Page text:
#2. Workplace Transparency
There are no layers of hierarchy in small businesses, where the boss shares company information with the whole team. Instilling a democratic leadership style means having clear, open, and frequent communication. All problem areas can be discussed openly, leaving no space for making false assumptions.
That leads to a much greater degree of transparency than with major larger enterprises or corporations, where toxic workplace-political maneuvering, backstabbing, offensive behavior are common. If employees feel trusted and respected they will eagerly become strategic partners who want their business to thrive, building a strong and profitable company.
#3. Pragmatic Professional Development
A remarkable 82% of employers provide on-the-job training for their employees and try to retain them in their small businesses as long as possible. 61% of small business owners either pay for off-site training, allocate money for certifications, or utilize apprenticeships. The professional development of staff in SMEs means the same return-on-investment in terms of staff retention and productivity as for larger companies.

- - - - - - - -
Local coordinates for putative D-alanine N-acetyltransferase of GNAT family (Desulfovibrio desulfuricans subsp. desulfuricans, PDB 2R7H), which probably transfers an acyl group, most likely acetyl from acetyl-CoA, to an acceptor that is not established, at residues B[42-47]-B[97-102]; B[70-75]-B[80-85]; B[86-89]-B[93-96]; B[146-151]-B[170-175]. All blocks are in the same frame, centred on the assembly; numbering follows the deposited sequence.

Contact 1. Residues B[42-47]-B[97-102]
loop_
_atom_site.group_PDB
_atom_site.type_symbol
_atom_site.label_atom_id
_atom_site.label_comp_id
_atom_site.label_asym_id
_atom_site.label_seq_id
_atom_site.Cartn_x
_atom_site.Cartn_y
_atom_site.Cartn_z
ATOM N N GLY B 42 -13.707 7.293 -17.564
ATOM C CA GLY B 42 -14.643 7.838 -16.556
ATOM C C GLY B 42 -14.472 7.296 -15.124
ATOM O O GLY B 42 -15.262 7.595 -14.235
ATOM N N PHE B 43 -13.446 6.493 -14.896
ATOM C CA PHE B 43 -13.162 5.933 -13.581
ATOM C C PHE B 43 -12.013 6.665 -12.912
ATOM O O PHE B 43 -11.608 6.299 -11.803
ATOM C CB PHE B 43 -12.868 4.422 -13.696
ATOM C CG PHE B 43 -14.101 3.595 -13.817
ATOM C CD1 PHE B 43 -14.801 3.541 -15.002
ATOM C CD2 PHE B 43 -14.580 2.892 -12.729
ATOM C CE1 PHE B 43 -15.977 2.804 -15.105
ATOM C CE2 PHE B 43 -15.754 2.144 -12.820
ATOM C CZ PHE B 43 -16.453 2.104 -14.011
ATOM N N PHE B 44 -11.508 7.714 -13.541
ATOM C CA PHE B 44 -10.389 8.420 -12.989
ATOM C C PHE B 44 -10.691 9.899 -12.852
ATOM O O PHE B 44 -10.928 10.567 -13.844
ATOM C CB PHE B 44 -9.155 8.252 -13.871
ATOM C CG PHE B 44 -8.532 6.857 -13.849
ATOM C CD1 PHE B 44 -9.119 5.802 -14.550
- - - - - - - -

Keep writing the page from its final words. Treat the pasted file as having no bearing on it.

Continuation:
The only difference is that it can be performed in a non-mainstream manner. Informal training can take place while sharing a pizza lunch in the office or a cup of coffee outside as you discuss how to fulfill projects or deal with difficult prospects. Along with a learning activity, training serves as a strategy to bond a business owner with the team and brings employee empowerment, highlighting a firm culture.
#4. Freedom for Innovations
While large enterprises pronounce the value of innovation and creativity, innovation and creativity has become key to private sector development, where small firms have more freedom in exploring new ways of doing business.
The greater number of new patent applications emanating from small businesses makes big companies outsource small ones to help in the development of innovative products, processes, and procedures. Unlike corporates that can get bogged down in the process, SMEs are more agile and keep all their wits about them, capitalizing on change.
#5. Fast Career Advancement